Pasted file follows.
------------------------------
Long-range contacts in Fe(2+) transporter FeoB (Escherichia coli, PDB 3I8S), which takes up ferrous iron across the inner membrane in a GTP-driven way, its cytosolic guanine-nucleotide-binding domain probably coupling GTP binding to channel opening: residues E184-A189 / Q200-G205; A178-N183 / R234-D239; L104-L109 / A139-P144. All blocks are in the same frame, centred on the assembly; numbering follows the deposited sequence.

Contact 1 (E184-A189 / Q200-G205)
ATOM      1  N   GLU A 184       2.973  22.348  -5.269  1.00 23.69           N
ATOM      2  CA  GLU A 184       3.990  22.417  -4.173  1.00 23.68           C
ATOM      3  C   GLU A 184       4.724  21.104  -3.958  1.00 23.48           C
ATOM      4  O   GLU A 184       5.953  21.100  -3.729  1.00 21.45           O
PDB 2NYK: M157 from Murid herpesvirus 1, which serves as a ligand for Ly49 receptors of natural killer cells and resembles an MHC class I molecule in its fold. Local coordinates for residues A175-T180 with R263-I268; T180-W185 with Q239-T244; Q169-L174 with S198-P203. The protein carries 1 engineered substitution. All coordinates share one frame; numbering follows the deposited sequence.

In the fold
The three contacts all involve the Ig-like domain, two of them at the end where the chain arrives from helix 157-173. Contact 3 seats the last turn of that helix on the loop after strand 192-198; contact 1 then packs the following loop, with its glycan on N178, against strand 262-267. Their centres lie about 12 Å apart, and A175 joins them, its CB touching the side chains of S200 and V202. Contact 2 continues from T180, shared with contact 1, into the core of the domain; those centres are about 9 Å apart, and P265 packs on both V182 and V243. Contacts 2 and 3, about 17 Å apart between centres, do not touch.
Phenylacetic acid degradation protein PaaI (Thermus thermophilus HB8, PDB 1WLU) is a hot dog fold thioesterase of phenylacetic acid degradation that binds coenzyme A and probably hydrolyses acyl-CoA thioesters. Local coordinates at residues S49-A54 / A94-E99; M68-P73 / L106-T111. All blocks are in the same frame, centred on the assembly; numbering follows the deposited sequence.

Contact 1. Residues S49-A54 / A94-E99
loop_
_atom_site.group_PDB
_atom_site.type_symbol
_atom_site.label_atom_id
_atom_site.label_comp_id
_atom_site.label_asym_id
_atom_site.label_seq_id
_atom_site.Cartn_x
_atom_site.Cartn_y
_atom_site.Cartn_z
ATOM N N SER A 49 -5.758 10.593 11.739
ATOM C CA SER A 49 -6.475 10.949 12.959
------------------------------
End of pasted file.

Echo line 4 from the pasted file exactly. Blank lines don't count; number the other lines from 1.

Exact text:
ATOM      2  CA  GLU A 184       3.990  22.417  -4.173  1.00 23.68           C